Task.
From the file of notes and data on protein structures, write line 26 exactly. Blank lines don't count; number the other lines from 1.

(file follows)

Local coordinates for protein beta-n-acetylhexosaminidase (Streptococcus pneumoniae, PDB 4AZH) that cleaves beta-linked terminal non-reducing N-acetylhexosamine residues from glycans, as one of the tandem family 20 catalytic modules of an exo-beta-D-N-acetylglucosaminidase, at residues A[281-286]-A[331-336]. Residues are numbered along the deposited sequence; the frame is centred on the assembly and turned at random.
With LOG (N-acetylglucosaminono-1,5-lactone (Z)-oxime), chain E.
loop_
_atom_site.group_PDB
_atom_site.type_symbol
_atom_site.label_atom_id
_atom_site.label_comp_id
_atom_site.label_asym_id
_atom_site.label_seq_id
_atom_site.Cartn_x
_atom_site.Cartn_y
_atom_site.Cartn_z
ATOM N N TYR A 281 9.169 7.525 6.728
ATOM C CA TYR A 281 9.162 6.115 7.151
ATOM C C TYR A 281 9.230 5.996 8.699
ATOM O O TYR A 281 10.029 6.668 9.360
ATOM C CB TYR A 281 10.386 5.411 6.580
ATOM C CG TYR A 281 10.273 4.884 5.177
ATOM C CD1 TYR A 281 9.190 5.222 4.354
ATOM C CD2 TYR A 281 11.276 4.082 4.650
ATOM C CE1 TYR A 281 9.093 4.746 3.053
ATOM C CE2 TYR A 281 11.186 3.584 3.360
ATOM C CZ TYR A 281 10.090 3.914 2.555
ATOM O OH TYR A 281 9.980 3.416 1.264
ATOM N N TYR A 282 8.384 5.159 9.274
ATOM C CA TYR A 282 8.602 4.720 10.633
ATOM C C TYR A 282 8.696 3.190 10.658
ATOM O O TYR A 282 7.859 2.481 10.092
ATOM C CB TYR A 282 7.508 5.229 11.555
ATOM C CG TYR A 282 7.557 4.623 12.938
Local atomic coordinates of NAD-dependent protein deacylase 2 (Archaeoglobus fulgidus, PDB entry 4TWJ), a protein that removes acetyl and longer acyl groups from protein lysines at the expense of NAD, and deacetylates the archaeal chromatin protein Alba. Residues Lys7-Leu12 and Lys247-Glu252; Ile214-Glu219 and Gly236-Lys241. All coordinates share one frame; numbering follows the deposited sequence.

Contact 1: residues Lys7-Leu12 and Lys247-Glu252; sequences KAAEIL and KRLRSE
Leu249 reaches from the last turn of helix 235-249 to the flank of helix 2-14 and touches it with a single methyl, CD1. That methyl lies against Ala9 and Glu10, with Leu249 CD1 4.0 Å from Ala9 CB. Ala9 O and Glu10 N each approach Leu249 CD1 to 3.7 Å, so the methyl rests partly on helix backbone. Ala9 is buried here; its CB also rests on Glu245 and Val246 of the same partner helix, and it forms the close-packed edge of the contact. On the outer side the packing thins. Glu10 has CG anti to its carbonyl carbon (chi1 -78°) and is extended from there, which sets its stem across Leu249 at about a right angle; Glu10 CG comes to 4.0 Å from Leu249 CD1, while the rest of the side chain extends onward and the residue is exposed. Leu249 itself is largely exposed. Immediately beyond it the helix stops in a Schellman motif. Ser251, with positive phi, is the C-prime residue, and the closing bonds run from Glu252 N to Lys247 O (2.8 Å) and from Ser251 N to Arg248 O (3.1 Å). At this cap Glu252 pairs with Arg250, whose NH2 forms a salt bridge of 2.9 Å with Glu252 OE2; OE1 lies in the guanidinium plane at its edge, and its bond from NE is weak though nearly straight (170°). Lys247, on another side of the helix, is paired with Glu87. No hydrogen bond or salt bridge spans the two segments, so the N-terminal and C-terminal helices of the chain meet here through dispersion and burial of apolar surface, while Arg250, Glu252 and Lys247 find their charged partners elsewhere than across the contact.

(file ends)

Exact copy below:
ATOM C CA TYR A 282 8.602 4.720 10.633